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Wheel change
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Video Suspension

Video Tyres 1
Video Tyres 2

Video History of Wheels 1
Video History of Wheels 2
Video History of Wheels 3
Video History of Wheels 4
Video History of Wheels 5
Video History of Wheels 6

Video Tyre label
Video History Sec. Wheels
Video Winter Tyre
Video Snow Chains
Video All-weather Tyres
Video Where to mount new

Video Radial Ply Tyre
Video Cross-ply Tyre
Video Low Cross-section
Video Tyre fitting
Video Additional information
Video Wheel Balancing
Video Bus Wheel Balancing
Video Tyre Production 1
Video Tire Production 2
Video Speedlimits
Video Wheel Load Limits
Video Roller Reststance 1
Video Stiction
Video Emergency Running 1
Video Emergency Running 2
Video Tyre Press. Control 1
Video Tyre Control 2
Video Tyre Press. Control 3
Video Rims
Video Alloy Rim
Video Alloy Rim (production)
Video Drop-center Rim
Video Spoked wheel
Video Rim Hump
Video Rim (truck)
Video Emergency Wheel
Video Offset
Video Wheel Positions
Video Wheel-measuring
Video Wheel Base
Video Steering Offset
Video Castor
Video Steering axis incl.
Video Wheel Alignment
Video Relative Steering Angle
Video Track
Video Camber
Video Obl./Side slip angle
Video Axle Alignment 1
Video Axle Alignment 2
Video Axle Alignment 3

Video Tyre Calculation
Video Inch -> mm
Video Slip
Video Axle Load Distrib.
Video Payload Distrib.
Video Roller Resistance 2

Video Wheels
Video Wheels 2

          A B C D E F G H I J K L M N O P Q R S T U V W X Y Z

  The history of wheels 4

Previous page

From 1930 onwards, the tyre was given a cross-tread (see picture), to increase the grip on the road. After being made aware of the increasing noises, the deep tread on the edges of the tyres, e.g., were arranged in an irregular order. This was followed by the first phase of speed-records, which ended at little more than 400 km/h, Indeed, heavy demands were made on the tyres.

The tubeless tyre was successfully developed, through an additional sealing on the rim and on the inside of the tyre. These were easier to mount and above all, they were more safe in everyday use, because e.g., there was no longer any friction between the inner-tube and the tyre. The disadvantage was, that particularly later on as a radial tyre, a bead on each side was necessary, to prevent it from slipping into the drop-center when cornering or through the loss of pressure.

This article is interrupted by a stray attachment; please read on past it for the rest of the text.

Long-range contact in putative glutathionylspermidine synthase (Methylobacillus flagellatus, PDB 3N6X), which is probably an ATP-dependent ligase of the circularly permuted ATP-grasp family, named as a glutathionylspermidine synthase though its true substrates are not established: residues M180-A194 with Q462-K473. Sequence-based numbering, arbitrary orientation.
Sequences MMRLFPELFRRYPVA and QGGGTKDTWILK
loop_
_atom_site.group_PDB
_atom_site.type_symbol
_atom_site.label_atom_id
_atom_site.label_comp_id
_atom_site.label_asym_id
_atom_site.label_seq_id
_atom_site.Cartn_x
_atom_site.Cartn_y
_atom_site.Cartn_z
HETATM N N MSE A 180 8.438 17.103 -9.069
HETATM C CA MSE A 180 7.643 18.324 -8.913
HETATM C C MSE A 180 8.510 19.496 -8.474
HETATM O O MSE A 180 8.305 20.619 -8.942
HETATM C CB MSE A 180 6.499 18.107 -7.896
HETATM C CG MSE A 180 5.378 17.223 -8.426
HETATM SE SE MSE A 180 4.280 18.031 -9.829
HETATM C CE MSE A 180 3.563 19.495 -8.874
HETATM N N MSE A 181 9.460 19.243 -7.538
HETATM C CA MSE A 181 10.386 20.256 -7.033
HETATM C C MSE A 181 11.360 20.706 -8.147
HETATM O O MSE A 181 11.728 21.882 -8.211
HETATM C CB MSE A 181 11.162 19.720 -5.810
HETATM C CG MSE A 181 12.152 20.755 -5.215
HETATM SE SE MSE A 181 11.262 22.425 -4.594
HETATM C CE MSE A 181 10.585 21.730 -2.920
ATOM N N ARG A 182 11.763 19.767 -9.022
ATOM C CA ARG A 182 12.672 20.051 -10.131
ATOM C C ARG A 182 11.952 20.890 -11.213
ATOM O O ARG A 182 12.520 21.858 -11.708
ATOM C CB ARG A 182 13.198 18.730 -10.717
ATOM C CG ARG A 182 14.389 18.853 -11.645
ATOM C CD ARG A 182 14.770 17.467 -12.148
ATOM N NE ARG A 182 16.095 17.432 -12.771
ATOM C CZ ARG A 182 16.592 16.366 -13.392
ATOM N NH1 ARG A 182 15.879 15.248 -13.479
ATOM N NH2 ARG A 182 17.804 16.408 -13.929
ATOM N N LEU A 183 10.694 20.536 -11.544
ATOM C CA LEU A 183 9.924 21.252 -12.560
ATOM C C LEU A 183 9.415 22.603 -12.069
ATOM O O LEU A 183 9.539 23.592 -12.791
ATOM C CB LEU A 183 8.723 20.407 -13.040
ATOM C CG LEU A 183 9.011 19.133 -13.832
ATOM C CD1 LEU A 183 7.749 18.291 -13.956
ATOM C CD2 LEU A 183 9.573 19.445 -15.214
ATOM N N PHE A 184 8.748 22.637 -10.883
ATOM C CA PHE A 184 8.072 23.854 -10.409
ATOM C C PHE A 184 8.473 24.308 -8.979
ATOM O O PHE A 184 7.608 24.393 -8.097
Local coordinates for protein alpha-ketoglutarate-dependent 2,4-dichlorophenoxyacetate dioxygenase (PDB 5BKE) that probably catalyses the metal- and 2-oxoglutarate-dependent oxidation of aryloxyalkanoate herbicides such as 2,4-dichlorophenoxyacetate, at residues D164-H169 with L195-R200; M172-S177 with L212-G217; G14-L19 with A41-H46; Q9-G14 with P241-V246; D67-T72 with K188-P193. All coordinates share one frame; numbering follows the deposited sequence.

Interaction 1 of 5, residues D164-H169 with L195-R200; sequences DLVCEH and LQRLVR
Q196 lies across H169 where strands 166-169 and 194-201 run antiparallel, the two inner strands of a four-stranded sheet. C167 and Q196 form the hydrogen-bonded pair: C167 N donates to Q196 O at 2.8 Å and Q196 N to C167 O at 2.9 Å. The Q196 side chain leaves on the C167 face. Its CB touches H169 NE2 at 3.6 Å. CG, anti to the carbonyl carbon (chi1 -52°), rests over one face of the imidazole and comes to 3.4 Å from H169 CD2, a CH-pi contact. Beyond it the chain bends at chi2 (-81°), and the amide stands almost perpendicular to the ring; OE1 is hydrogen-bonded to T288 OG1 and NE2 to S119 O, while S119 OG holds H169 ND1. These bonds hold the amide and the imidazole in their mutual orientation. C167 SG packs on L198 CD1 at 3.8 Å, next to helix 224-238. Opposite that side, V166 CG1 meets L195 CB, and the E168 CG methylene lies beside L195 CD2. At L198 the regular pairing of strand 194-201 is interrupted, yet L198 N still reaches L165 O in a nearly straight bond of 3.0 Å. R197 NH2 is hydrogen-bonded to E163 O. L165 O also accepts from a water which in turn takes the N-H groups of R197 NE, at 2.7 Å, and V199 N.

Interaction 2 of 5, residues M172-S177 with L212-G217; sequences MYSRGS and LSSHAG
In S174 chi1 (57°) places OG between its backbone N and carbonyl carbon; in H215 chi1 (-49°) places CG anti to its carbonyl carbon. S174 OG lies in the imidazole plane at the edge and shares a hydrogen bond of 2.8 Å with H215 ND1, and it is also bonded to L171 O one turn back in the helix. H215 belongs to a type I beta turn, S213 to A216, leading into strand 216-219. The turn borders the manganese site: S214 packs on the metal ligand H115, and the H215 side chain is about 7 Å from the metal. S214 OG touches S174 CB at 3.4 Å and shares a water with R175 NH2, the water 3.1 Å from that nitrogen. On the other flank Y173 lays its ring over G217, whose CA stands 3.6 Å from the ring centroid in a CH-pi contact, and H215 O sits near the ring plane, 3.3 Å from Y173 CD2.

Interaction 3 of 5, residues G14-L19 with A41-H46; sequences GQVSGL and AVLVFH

At the same time, Michelin invented the first radial-tyre, which would only assert itself generally much later. In this case, the tread-surface was much more stable than the flanks were, partially because steel wires were worked into the carcase. This promised less rolling friction and more stability when cornering. The lower springing effect was compensated for by the vehicle's suspension.

The race for the record-breaking of the 1930s was taken up again. This time, in test runs, where they were pushing for speeds of up to 500 mph, which means approx. 800 km/h. An additional problem for the tyres was (see picture), that the tests took place on salt-flats. At least the crew did walk the track beforehand to remove any potentially dangerous objects.

In the 1970s, the subject of aquaplaning (see picture), became very acute. This was the time of the negative steering radius, which at least, did properly influence the steering in the event of unequal traction. Later on, ABS was introduced, however, the subject of sufficient tread as the best possible protection against aquaplaning, was still the order of the day. Since then, it is no longer permitted to change the tyres crosswise. Nowadays, the rolling direction is often prescribed anyhow.

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Translator: Don Leslie - Email:

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